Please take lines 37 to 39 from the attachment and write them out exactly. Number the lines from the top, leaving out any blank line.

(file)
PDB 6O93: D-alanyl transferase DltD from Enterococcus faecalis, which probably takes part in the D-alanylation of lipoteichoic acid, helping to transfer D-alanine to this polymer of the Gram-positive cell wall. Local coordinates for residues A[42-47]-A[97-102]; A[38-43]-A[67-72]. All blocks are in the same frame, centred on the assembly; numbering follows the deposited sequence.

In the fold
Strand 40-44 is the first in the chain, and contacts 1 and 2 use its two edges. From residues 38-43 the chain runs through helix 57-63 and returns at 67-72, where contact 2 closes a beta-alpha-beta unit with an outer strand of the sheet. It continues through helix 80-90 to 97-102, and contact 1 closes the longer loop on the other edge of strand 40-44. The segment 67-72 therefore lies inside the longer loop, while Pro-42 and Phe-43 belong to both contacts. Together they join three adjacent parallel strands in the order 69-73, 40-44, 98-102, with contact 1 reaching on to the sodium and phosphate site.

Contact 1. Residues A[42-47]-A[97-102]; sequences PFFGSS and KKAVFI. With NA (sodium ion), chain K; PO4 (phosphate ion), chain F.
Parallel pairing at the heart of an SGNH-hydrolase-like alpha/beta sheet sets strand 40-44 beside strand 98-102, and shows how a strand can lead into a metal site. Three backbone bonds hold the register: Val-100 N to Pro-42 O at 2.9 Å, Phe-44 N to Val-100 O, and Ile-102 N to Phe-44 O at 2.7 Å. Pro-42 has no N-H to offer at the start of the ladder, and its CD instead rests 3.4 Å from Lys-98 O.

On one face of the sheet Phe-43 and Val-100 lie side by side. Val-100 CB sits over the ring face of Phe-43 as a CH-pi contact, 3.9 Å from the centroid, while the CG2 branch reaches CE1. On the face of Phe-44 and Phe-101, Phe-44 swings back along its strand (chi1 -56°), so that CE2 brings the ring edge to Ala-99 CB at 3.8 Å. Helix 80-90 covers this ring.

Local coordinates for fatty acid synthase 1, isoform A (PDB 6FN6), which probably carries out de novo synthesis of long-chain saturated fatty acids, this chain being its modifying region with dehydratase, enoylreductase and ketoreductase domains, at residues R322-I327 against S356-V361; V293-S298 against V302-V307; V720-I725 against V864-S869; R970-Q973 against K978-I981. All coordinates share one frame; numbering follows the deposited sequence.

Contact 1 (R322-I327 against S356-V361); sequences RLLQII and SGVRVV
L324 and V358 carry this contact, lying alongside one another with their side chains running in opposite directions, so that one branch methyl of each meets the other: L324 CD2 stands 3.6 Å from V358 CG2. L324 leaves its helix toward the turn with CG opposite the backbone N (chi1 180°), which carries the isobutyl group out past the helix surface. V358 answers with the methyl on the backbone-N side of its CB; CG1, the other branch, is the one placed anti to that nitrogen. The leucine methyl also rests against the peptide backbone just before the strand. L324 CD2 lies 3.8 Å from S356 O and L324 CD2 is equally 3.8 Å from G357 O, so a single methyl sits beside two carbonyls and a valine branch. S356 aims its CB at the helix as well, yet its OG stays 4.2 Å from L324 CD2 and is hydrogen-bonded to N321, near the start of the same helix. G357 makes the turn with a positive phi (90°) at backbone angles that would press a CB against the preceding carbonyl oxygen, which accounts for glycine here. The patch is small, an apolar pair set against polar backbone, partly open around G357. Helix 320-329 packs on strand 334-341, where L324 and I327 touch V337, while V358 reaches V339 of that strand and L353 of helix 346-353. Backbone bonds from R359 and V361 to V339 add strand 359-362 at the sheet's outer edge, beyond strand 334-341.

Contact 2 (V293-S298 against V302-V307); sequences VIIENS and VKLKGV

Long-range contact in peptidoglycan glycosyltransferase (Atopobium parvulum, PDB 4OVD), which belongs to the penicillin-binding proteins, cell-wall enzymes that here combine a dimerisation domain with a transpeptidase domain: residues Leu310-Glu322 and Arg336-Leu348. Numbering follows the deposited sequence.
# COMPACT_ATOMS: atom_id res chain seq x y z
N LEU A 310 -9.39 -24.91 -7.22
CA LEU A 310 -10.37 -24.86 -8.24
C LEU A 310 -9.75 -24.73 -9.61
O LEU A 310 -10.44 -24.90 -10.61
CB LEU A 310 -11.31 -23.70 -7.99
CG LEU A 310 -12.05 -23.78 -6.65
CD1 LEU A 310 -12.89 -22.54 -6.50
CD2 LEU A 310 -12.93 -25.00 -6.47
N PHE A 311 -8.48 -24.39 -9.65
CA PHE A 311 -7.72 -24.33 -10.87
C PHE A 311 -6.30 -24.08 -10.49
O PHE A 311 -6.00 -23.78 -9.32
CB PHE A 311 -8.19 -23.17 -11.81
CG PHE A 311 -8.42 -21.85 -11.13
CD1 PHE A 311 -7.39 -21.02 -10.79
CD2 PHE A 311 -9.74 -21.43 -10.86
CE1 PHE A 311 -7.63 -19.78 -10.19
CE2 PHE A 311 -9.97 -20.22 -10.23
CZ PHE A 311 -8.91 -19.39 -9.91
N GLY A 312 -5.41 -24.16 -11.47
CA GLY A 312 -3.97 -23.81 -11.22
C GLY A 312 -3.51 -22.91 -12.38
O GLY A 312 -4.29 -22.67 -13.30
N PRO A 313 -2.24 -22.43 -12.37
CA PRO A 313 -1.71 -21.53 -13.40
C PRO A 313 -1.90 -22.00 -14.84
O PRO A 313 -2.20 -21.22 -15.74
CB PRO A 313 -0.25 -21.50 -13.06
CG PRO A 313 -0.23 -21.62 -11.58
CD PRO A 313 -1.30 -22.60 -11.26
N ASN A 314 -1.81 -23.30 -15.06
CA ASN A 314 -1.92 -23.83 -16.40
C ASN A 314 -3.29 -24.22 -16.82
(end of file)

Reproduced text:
CA PRO A 313 -1.71 -21.53 -13.40
C PRO A 313 -1.90 -22.00 -14.84
O PRO A 313 -2.20 -21.22 -15.74